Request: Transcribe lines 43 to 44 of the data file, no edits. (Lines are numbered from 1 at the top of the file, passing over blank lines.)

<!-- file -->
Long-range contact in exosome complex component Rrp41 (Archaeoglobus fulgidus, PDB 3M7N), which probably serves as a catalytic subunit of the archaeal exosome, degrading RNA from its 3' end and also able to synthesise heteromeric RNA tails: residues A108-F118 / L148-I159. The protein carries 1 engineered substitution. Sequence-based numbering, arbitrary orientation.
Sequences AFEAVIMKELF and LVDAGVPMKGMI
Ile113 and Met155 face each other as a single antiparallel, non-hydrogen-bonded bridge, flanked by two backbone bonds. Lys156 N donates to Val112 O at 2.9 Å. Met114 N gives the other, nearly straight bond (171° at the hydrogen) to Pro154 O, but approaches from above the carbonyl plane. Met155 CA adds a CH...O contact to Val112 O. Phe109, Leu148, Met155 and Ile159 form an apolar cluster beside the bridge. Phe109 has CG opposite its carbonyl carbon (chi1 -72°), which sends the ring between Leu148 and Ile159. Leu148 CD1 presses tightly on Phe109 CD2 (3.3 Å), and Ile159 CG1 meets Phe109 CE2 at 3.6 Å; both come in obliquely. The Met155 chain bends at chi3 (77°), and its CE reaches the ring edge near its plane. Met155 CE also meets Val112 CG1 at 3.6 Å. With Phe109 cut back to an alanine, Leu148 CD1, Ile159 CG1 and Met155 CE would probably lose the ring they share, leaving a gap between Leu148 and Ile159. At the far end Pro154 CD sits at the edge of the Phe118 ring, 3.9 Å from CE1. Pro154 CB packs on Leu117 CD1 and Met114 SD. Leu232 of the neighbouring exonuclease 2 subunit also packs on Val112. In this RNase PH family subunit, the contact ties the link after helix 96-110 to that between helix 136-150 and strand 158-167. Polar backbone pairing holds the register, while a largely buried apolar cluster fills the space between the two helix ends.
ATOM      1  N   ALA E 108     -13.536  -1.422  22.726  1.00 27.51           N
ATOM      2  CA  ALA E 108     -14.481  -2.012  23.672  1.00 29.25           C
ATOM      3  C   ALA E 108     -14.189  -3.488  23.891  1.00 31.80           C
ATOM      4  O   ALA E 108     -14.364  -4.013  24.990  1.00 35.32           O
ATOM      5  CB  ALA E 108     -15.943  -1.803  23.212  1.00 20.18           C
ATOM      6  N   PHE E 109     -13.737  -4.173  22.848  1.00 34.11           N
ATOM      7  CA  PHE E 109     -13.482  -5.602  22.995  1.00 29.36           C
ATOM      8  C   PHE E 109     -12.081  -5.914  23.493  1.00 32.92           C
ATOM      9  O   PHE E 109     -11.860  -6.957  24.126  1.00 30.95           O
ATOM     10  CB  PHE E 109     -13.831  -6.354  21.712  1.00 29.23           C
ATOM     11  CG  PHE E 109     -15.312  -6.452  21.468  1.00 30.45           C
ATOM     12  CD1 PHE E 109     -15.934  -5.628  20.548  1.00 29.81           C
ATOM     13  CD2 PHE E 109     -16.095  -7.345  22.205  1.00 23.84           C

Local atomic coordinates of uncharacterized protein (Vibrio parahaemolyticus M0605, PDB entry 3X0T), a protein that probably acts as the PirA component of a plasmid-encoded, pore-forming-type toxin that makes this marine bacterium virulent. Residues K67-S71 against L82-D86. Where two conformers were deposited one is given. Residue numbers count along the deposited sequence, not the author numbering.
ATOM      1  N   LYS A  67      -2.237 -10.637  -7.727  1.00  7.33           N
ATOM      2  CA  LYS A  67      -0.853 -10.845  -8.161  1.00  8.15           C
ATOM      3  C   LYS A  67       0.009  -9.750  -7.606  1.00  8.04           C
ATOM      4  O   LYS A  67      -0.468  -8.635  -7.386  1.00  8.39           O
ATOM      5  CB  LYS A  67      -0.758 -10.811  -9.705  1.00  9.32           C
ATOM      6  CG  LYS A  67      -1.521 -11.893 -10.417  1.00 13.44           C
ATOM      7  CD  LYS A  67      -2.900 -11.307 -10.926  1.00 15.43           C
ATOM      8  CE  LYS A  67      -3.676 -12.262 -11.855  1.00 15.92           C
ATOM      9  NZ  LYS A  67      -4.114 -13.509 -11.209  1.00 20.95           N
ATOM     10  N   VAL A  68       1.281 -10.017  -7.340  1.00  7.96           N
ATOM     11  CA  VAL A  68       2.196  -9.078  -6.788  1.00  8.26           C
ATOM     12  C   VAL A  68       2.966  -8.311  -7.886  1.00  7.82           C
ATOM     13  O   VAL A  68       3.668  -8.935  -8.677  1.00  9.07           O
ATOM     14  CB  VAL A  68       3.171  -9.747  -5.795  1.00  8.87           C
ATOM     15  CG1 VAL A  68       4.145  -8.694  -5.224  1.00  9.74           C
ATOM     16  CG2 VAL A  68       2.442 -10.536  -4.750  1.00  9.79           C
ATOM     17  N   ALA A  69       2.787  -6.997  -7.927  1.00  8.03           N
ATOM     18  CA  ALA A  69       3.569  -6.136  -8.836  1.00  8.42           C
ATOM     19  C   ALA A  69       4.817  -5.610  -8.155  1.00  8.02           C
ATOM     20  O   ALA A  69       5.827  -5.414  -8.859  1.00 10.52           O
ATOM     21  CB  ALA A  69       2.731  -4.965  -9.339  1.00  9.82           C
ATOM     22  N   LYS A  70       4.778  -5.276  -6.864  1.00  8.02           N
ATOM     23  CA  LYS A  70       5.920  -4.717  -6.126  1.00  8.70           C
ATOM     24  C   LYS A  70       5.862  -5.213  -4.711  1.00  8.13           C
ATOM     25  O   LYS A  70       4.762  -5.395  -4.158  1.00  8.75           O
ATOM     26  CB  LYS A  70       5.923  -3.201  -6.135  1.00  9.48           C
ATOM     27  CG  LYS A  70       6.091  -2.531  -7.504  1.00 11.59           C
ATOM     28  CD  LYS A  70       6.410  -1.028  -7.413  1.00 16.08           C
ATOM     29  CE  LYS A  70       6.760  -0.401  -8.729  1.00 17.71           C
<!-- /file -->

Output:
ATOM     26  CB  LYS A  70       5.923  -3.201  -6.135  1.00  9.48           C
ATOM     27  CG  LYS A  70       6.091  -2.531  -7.504  1.00 11.59           C